Municipalities weighing how they’ll respond to B.C.’s cannabis retail plan
Municipalities across Metro Vancouver are considering their options when it comes to allowing legal cannabis retailers in their communities, following the release of new provincial policy around licensing.
This week, the B.C. government said that under its proposed framework for the retail sales of non-medical cannabis, residents aged 19 and older will be able to buy cannabis through privately run or government-operated retail stores and online through the government once it is legalized in July.
The Liquor Distribution Branch will operate public retail stores and the Liquor Control and Licensing Branch will license and monitor private stores.
“I thought the legislation was actually quite good when it came out,” said District of North Vancouver Mayor Richard Walton. “The provincial regulations seemed to be right in line with what we thought they should be.”
The rules give municipalities a measure of control over sales in their communities, stipulating that local governments can decide whether they want a non-medical cannabis retail store — public or private — in their community.
“We’re glad to see that we have some role to play there,” said City of North Vancouver Mayor Darrell Mussatto.
Municipalities in Metro Vancouver have taken a variety of approaches to retail marijuana sales, from referring the matter to staff and forming committees, to coming up with their own frameworks before the announcement.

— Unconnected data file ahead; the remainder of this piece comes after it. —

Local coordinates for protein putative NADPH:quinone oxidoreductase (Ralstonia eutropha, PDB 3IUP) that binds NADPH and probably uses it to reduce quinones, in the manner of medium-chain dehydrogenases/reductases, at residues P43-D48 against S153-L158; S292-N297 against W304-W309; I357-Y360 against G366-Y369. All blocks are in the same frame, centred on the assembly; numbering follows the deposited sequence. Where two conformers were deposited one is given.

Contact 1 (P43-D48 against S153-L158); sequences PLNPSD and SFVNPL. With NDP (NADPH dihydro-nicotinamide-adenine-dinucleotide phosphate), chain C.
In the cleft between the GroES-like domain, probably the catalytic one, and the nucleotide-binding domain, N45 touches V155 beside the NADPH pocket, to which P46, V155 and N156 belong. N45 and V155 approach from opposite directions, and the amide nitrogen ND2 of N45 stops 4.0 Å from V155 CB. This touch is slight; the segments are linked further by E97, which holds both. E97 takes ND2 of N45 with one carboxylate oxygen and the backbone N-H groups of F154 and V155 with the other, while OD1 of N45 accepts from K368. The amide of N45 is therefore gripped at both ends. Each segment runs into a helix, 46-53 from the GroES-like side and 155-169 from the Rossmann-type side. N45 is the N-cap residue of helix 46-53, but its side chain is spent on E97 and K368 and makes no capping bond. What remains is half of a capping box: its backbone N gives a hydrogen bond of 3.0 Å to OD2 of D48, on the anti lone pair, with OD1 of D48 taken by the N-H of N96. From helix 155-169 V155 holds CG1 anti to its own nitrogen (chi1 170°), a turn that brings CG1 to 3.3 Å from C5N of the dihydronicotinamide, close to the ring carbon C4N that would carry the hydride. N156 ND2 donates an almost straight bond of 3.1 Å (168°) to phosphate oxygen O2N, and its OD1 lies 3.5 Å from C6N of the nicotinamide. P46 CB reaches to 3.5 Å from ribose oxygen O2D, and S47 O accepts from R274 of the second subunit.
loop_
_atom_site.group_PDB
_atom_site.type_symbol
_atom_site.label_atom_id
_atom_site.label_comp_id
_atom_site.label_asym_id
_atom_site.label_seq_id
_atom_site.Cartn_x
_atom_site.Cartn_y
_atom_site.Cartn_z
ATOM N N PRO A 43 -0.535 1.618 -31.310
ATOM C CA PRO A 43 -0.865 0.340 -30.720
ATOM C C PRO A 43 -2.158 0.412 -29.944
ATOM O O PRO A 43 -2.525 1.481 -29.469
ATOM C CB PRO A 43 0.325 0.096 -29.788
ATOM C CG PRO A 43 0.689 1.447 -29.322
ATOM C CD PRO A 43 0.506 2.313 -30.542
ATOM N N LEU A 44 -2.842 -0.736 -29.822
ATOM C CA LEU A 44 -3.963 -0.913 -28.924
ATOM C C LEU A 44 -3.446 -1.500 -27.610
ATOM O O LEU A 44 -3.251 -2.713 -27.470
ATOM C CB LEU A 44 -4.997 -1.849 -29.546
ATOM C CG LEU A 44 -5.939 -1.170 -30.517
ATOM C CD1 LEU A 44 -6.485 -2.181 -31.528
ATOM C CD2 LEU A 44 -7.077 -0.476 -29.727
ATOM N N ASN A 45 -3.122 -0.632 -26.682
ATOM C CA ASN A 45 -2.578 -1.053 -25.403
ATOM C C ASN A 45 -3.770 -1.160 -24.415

Dan Layng, chief licence inspector for the City of Burnaby, said the city has struck a committee.
The three North Shore municipalities are among the many that have referred the matter to staff for further examination.
Richmond has taken a similar tack, despite having written a letter to the federal and provincial governments in October opposing legalization altogether.
“We are in the process of having staff analyze the situation,” said Mayor Malcolm Brodie. “We’ll be coming forward in the weeks to come to talk about what kind of regulation we want around retail sale.”
However, he said Richmond wants to maintain zoning control and he envisions something similar to the regulations around public and private liquor stores, which place limits on factors such as where they can be located.
Mayor Jonathan Cote said New Westminster seeks to regulate cannabis retailers with a framework similar to that used for private liquor stores in the city, though council and staff are still ironing out details.
Cote said the city anticipates having its framework implemented in early fall, but no retail outlets will be allowed to open before then, even if federal legalization comes in July as expected.
Last month, White Rock council adopted a zoning bylaw amendment that essentially prevents cannabis retailers from setting up shop before the province has provided more details about its approach.
Port Coquitlam is taking a similar wait-and-see approach and planning to revisit its current restrictions after new federal and provincial legislation is in place. There is no timeline for this process.
At least two cities — Vancouver and Surrey — have already come up with policies.
For almost three years, Vancouver has been working to license qualified marijuana-related businesses and take enforcement action against and close those that are operating without licences.
Though about 20 businesses have received Vancouver’s stamp of approval and licences, they will not receive preferential treatment and will have to apply to the province for licensing along with new businesses.
Surrey plans to spend the next few months implementing its new framework, which includes checklists for zoning and land-use bylaws and regulations, inspection and enforcement, revenue and economic development, education and public engagement.